The Botanist's Companion, Volume II eBook

This eBook from the Gutenberg Project consists of approximately 241 pages of information about The Botanist's Companion, Volume II.
Agaricus bulbosus.
-------- necator.
-------- mamosus.
-------- piperitus.
-------- campanulatus.
-------- muscarius.

These are kown to be poisonous.  But the fungi should all be used with great caution; for I believe even the Champignon and Edible mushroom to possess deleterious qualities when grown in certain places.

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SECTION XIV.—­PLANTS NOXIOUS TO CATTLE.

The foregoing lists of poisonous plants are most of them of less dangerous tendency to cattle than to the human species:  for although many of them may be mistaken for wholesome, yet, when they are growing wild, it will be observed, that the discriminating powers of the brute creation in this point are so correct, that very few have been known to be eaten by them.

The following are a few of a different class, which, as not containing any thing particularly disagreeable to the taste of cattle, are frequently eaten by them to their injury.

The agricultural student should make himself perfectly acquainted with those.

652.  CICUTA virosa.  Cowbane.—­Linnaeus observes, that cattle have died in consequence of eating the roots.  It is fortunate that this plant is not very plentiful:  it is poisonous to all kinds of cattle except goats.  The flower of this plant is not unlike that of water-parsneps, which cows at some seasons will eat great quantities of.

653.  Bear’s garlick.  Allium ursinum.

654.  Crow garlick.  Allium vineale.

These plants very frequently occur in meadow-land, and have property of giving a strong garlick flavour to the milk yielded by cows that feed there; and which is often also communicated to the butter.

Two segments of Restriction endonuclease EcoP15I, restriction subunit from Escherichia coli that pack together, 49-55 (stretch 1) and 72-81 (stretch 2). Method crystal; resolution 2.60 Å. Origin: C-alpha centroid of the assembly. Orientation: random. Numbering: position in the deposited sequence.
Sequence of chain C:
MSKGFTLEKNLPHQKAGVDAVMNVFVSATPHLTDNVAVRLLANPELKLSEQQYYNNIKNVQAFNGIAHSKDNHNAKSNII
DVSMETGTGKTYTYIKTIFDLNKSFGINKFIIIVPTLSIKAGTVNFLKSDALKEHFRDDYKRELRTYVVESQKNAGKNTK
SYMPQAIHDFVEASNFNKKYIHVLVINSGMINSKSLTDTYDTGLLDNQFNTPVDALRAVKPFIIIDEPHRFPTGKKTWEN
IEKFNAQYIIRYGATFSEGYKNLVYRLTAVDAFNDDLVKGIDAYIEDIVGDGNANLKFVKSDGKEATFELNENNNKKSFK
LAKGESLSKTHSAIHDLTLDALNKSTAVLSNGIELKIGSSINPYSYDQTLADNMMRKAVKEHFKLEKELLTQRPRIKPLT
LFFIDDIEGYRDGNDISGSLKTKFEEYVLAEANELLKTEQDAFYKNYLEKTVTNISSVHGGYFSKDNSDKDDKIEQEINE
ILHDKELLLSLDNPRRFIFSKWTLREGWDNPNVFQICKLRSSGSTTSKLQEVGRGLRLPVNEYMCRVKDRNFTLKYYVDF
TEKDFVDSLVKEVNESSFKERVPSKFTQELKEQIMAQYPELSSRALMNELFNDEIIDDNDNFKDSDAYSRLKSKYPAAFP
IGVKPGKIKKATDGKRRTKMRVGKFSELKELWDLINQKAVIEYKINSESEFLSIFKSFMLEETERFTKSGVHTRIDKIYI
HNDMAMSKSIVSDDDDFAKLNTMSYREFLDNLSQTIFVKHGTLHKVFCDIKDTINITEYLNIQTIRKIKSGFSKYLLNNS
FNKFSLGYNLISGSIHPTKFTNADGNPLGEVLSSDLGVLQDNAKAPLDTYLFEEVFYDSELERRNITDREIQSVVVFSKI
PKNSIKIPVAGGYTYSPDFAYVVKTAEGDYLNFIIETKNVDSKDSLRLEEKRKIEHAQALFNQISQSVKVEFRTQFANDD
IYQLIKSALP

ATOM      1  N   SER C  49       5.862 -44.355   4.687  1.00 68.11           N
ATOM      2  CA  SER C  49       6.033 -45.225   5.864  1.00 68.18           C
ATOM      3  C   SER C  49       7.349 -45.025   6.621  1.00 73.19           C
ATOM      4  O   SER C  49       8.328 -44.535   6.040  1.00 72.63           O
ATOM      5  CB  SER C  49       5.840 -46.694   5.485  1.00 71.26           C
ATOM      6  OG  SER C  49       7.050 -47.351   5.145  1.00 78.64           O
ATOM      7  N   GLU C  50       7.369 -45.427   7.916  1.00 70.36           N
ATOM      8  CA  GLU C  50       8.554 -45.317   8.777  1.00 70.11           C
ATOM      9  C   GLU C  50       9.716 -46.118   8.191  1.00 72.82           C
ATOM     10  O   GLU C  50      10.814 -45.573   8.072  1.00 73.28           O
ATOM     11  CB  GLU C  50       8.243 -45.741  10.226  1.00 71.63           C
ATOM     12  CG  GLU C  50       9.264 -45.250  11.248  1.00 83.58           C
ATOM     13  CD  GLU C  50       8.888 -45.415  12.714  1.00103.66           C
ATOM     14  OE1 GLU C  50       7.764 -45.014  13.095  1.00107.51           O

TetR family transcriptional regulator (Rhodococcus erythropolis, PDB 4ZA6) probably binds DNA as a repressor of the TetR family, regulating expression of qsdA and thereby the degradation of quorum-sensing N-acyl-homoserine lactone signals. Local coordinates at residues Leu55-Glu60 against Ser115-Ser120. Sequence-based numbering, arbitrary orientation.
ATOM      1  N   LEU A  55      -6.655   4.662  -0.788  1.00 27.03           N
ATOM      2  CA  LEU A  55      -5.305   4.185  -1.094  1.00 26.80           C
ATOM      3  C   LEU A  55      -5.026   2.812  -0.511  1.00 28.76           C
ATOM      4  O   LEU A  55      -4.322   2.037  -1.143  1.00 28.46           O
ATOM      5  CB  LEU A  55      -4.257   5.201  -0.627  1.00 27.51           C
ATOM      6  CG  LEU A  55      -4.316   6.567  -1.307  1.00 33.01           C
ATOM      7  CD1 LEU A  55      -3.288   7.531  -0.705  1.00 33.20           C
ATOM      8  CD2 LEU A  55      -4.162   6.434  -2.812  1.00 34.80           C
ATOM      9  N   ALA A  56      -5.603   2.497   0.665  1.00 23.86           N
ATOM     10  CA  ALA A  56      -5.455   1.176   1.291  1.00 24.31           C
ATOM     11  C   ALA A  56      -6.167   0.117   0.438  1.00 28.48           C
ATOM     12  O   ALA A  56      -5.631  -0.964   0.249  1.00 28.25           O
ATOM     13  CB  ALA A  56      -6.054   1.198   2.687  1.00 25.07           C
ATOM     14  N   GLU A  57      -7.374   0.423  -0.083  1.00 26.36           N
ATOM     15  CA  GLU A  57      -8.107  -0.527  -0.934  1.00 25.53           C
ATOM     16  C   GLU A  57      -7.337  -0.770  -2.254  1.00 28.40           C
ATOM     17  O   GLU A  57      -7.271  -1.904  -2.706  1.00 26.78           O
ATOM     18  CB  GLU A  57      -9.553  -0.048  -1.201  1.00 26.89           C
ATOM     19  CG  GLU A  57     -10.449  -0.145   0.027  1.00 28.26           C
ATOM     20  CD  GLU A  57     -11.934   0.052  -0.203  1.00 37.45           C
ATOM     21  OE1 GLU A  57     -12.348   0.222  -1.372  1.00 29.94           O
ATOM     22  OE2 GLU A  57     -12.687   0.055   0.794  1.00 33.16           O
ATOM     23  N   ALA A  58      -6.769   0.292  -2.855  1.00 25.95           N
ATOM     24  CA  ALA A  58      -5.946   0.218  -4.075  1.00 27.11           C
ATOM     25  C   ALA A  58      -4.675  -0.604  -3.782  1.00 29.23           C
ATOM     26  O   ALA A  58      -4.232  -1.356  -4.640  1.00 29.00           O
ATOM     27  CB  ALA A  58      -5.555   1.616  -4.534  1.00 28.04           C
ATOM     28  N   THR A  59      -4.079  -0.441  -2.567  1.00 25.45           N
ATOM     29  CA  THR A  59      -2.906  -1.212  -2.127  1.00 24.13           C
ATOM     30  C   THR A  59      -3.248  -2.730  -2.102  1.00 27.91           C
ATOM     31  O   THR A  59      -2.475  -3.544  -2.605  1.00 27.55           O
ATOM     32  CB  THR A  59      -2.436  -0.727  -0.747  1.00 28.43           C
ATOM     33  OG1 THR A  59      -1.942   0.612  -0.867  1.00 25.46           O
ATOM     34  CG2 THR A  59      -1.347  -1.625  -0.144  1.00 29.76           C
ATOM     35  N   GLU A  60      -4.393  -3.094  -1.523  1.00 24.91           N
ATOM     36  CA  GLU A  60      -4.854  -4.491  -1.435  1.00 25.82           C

655.  Darnell grass.  Lolium temulentum.—­This grass has the faculty of causing poultry or birds to become intoxicated, and so much so that it causes their death.

656.  Lousewort.  Pedicularis palustris.—­This plant, which abounds in wet meadows, is said to produce a lousy disease in cows if they eat of it.

657.  Mayweed. Anthemis cotula.—­This is altogether of such an acrid nature, that the hands of persons employed in weeding crops and reaping, are often so blistered and corroded as to prevent their working.  It also has been known to blister the mouths and nostrils of cattle when feeding where it grows.

658.  Colchicum autumnale.  Meadow-saffron.—­This is a common plant in pasture-land in Worcestershire, Herefordshire, and other counties.  Many are the instances that have occurred of the bad effects of it to cattle.  I have this last autumn known several cows that died in consequence of eating this plant.

659.  Melilot.  Trifolium officinale.—­This plant when eaten by cows communicates a disagreeable taste to milk and butter.

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